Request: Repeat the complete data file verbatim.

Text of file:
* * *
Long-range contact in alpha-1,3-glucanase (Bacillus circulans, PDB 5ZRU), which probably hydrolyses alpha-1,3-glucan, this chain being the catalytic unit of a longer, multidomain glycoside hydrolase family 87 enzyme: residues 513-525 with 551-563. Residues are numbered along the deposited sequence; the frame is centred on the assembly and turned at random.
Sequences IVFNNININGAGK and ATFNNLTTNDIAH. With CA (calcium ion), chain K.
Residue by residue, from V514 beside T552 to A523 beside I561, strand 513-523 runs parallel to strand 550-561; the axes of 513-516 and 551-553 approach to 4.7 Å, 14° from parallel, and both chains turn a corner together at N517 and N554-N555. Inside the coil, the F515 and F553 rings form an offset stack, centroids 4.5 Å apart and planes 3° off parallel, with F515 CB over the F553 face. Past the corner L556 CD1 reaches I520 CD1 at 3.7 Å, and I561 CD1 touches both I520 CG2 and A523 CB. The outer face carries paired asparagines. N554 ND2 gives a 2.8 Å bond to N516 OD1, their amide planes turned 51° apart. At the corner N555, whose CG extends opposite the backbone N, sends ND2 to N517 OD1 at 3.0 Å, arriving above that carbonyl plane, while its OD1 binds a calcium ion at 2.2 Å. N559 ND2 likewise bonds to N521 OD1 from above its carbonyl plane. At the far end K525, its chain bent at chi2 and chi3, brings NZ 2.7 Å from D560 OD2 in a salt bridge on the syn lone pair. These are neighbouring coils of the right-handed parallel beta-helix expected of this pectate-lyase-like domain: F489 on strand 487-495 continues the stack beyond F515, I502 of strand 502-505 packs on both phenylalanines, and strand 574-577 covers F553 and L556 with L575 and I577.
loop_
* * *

Long-range contact in alpha-1,3-glucanase (Bacillus circulans, PDB 5ZRU), which probably hydrolyses alpha-1,3-glucan, this chain being the catalytic unit of a longer, multidomain glycoside hydrolase family 87 enzyme: residues 513-525 with 551-563. Residues are numbered along the deposited sequence; the frame is centred on the assembly and turned at random.
Sequences IVFNNININGAGK and ATFNNLTTNDIAH. With CA (calcium ion), chain K.
Residue by residue, from V514 beside T552 to A523 beside I561, strand 513-523 runs parallel to strand 550-561; the axes of 513-516 and 551-553 approach to 4.7 Å, 14° from parallel, and both chains turn a corner together at N517 and N554-N555. Inside the coil, the F515 and F553 rings form an offset stack, centroids 4.5 Å apart and planes 3° off parallel, with F515 CB over the F553 face. Past the corner L556 CD1 reaches I520 CD1 at 3.7 Å, and I561 CD1 touches both I520 CG2 and A523 CB. The outer face carries paired asparagines. N554 ND2 gives a 2.8 Å bond to N516 OD1, their amide planes turned 51° apart. At the corner N555, whose CG extends opposite the backbone N, sends ND2 to N517 OD1 at 3.0 Å, arriving above that carbonyl plane, while its OD1 binds a calcium ion at 2.2 Å. N559 ND2 likewise bonds to N521 OD1 from above its carbonyl plane. At the far end K525, its chain bent at chi2 and chi3, brings NZ 2.7 Å from D560 OD2 in a salt bridge on the syn lone pair. These are neighbouring coils of the right-handed parallel beta-helix expected of this pectate-lyase-like domain: F489 on strand 487-495 continues the stack beyond F515, I502 of strand 502-505 packs on both phenylalanines, and strand 574-577 covers F553 and L556 with L575 and I577.
loop_